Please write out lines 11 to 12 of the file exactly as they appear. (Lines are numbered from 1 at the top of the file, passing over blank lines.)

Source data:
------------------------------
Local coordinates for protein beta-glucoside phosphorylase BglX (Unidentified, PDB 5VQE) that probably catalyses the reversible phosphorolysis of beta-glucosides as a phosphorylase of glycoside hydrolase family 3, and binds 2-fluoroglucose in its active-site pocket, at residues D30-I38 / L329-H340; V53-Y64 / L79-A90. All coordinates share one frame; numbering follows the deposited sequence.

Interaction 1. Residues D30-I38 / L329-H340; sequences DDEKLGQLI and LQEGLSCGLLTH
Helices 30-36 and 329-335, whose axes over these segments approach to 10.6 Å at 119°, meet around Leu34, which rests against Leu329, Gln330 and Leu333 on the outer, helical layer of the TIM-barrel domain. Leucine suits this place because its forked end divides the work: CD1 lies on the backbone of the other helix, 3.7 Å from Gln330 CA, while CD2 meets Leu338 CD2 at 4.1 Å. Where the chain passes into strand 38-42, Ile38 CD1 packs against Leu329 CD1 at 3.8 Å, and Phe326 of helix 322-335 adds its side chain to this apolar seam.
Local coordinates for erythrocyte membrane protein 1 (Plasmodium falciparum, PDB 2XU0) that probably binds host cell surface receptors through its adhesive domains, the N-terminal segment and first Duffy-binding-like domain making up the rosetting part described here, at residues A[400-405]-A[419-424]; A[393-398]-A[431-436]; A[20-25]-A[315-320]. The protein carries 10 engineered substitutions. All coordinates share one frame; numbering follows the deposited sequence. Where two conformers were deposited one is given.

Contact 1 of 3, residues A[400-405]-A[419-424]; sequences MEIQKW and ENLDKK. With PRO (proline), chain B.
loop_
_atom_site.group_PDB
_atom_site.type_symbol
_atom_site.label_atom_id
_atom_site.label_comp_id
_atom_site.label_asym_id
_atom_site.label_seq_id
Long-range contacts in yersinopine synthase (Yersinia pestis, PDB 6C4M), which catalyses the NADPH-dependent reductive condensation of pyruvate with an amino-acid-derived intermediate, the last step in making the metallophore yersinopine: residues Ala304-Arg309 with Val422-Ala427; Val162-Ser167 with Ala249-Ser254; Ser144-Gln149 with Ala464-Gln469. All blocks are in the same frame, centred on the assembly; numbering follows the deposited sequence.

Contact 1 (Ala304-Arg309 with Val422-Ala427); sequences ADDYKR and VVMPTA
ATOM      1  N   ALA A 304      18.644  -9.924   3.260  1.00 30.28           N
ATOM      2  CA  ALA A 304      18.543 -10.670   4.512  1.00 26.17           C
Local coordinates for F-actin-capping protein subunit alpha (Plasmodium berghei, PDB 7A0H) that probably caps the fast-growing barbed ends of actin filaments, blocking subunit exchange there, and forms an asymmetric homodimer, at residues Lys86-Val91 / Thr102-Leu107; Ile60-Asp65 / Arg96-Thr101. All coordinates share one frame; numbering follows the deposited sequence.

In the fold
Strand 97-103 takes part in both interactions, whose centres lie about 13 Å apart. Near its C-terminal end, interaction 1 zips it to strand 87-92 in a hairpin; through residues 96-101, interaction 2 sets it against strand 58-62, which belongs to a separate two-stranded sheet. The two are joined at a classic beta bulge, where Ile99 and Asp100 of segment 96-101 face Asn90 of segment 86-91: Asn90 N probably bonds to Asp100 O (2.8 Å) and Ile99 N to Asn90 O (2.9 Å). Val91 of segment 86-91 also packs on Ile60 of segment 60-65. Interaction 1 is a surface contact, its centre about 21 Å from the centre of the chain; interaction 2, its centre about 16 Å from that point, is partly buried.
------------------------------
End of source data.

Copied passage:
_atom_site.label_asym_id
_atom_site.label_seq_id